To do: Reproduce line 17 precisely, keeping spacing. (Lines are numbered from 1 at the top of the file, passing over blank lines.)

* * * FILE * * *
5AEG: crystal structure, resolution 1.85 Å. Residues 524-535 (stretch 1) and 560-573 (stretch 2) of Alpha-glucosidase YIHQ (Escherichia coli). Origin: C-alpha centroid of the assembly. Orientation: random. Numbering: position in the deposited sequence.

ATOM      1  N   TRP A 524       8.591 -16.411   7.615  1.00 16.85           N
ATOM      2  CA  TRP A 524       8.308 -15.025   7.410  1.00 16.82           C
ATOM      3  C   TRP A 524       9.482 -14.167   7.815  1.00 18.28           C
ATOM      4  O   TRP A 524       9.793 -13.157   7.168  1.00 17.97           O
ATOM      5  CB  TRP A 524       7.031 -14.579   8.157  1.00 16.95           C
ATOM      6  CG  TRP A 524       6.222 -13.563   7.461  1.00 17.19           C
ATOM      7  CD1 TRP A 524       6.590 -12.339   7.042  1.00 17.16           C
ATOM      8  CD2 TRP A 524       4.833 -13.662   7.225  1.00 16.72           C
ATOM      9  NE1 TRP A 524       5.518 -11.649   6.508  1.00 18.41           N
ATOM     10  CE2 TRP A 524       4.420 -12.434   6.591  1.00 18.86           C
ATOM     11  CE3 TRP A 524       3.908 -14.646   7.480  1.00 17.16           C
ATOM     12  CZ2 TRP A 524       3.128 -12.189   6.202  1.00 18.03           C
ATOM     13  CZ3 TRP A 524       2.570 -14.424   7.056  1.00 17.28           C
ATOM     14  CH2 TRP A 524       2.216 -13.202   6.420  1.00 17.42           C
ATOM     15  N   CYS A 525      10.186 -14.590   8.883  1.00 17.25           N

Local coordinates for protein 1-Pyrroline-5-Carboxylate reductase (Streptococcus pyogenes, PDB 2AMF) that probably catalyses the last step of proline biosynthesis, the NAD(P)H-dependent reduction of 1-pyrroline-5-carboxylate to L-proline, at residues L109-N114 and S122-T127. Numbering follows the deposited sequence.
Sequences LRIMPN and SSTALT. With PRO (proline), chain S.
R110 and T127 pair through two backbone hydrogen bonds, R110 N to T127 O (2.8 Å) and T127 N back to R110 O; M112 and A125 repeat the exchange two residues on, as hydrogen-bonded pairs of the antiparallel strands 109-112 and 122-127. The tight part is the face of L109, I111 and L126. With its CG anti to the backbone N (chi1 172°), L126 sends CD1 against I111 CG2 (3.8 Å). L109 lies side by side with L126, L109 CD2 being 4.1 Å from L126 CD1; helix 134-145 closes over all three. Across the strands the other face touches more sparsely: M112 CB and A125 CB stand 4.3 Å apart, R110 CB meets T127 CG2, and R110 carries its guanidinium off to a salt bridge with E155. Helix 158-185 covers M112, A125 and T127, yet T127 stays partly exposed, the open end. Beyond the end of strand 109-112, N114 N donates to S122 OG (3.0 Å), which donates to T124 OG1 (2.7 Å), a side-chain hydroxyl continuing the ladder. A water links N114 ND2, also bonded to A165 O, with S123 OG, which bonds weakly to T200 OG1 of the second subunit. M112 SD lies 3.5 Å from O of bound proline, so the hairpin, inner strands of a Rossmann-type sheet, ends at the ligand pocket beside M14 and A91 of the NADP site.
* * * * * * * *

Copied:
Local coordinates for protein 1-Pyrroline-5-Carboxylate reductase (Streptococcus pyogenes, PDB 2AMF) that probably catalyses the last step of proline biosynthesis, the NAD(P)H-dependent reduction of 1-pyrroline-5-carboxylate to L-proline, at residues L109-N114 and S122-T127. Numbering follows the deposited sequence.